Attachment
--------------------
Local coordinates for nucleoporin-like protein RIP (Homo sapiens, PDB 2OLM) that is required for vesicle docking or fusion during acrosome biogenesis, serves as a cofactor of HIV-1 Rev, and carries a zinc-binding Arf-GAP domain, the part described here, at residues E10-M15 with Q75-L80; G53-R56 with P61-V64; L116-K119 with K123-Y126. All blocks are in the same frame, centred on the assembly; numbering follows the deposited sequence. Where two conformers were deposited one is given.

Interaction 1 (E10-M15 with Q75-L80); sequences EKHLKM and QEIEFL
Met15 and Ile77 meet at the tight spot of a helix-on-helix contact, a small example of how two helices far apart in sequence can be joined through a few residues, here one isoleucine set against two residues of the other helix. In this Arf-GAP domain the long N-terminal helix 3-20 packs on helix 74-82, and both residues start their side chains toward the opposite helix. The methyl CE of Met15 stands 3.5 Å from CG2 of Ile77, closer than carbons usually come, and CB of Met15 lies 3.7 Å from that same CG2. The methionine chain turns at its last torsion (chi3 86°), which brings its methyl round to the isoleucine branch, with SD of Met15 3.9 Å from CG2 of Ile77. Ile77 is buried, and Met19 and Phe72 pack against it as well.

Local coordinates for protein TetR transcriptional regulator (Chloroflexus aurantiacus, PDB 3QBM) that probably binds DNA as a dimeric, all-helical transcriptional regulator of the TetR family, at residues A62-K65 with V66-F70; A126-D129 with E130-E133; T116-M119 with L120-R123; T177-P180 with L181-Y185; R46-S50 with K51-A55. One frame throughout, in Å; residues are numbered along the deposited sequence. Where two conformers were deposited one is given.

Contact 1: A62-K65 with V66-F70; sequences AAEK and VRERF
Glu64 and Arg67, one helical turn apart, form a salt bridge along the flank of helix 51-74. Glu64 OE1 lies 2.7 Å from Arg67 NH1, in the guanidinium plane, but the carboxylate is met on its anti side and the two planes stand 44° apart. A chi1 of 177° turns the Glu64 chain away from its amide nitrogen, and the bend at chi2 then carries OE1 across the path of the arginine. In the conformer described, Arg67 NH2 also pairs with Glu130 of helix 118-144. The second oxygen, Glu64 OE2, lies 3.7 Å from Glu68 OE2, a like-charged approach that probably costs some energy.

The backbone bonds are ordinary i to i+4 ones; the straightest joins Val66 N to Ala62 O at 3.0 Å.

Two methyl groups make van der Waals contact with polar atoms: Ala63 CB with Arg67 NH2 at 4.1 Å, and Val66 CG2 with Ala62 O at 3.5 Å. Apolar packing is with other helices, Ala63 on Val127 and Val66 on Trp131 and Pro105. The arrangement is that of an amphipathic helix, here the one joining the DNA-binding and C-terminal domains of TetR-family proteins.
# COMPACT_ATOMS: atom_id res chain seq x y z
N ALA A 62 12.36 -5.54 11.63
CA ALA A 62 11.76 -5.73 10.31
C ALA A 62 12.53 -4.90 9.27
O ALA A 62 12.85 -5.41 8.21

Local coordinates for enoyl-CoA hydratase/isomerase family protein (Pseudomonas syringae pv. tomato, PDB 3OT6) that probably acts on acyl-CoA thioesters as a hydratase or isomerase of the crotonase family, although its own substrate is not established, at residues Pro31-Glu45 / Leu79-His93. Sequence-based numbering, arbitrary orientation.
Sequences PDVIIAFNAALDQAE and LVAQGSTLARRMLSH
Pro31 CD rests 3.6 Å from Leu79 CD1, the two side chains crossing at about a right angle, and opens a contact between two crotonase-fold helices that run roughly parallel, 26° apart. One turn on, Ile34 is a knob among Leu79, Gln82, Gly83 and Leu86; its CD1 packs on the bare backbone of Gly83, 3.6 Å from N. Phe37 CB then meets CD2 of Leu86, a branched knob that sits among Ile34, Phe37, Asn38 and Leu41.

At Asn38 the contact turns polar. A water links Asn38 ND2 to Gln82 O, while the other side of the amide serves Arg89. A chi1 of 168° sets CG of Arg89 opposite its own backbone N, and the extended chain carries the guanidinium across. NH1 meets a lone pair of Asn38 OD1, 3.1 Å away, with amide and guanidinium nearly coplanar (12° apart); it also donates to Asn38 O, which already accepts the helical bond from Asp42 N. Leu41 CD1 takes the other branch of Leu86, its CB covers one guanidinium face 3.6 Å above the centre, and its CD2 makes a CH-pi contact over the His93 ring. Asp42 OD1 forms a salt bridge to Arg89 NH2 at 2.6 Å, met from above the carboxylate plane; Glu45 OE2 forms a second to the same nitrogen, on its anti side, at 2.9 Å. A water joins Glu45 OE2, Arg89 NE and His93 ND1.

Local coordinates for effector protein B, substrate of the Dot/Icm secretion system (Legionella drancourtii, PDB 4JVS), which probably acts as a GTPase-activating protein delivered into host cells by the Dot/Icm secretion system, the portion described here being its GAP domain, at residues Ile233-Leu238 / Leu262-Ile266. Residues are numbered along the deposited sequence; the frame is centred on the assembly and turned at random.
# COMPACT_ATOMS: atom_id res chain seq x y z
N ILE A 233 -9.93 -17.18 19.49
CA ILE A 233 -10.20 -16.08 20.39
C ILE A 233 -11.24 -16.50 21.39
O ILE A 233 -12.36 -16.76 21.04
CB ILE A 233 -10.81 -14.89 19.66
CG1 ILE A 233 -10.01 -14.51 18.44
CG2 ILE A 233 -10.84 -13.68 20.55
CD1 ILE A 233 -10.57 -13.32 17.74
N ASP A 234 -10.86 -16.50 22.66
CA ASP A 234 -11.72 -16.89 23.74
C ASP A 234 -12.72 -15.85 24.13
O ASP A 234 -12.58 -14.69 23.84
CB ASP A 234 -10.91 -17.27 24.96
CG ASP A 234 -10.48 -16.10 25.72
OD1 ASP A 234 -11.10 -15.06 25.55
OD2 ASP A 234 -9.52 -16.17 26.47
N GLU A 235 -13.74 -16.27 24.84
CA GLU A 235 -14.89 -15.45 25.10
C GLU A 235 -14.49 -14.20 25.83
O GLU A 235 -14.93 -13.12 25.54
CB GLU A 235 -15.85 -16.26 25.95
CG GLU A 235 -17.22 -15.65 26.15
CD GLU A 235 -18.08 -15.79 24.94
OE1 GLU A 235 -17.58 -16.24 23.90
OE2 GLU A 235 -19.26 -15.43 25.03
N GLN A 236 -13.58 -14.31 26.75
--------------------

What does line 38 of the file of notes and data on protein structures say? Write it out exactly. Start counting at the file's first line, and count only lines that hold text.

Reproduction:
C GLU A 235 -14.49 -14.20 25.83